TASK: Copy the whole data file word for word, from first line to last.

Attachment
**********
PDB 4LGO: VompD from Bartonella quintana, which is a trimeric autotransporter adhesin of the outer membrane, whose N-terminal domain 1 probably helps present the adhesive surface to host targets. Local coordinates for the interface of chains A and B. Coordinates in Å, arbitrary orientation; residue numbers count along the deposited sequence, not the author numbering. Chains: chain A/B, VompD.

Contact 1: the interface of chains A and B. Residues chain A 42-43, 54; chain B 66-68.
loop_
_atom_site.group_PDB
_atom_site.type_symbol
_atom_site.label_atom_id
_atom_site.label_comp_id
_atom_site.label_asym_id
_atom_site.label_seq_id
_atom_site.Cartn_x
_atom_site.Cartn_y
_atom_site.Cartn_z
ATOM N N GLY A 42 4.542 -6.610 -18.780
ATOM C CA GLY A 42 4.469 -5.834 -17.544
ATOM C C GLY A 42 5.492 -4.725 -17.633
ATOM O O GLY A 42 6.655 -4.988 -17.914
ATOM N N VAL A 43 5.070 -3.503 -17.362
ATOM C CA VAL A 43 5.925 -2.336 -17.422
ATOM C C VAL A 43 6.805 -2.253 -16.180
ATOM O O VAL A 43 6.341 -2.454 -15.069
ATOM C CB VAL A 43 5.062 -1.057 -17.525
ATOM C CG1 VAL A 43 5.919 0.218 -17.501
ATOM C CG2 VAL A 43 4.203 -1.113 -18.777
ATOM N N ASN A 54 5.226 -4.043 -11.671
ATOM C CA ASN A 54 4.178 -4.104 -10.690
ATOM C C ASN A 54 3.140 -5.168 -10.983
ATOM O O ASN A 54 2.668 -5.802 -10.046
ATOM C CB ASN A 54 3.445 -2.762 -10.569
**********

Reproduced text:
PDB 4LGO: VompD from Bartonella quintana, which is a trimeric autotransporter adhesin of the outer membrane, whose N-terminal domain 1 probably helps present the adhesive surface to host targets. Local coordinates for the interface of chains A and B. Coordinates in Å, arbitrary orientation; residue numbers count along the deposited sequence, not the author numbering. Chains: chain A/B, VompD.

Contact 1: the interface of chains A and B. Residues chain A 42-43, 54; chain B 66-68.
loop_
_atom_site.group_PDB
_atom_site.type_symbol
_atom_site.label_atom_id
_atom_site.label_comp_id
_atom_site.label_asym_id
_atom_site.label_seq_id
_atom_site.Cartn_x
_atom_site.Cartn_y
_atom_site.Cartn_z
ATOM N N GLY A 42 4.542 -6.610 -18.780
ATOM C CA GLY A 42 4.469 -5.834 -17.544
ATOM C C GLY A 42 5.492 -4.725 -17.633
ATOM O O GLY A 42 6.655 -4.988 -17.914
ATOM N N VAL A 43 5.070 -3.503 -17.362
ATOM C CA VAL A 43 5.925 -2.336 -17.422
ATOM C C VAL A 43 6.805 -2.253 -16.180
ATOM O O VAL A 43 6.341 -2.454 -15.069
ATOM C CB VAL A 43 5.062 -1.057 -17.525
ATOM C CG1 VAL A 43 5.919 0.218 -17.501
ATOM C CG2 VAL A 43 4.203 -1.113 -18.777
ATOM N N ASN A 54 5.226 -4.043 -11.671
ATOM C CA ASN A 54 4.178 -4.104 -10.690
ATOM C C ASN A 54 3.140 -5.168 -10.983
ATOM O O ASN A 54 2.668 -5.802 -10.046
ATOM C CB ASN A 54 3.445 -2.762 -10.569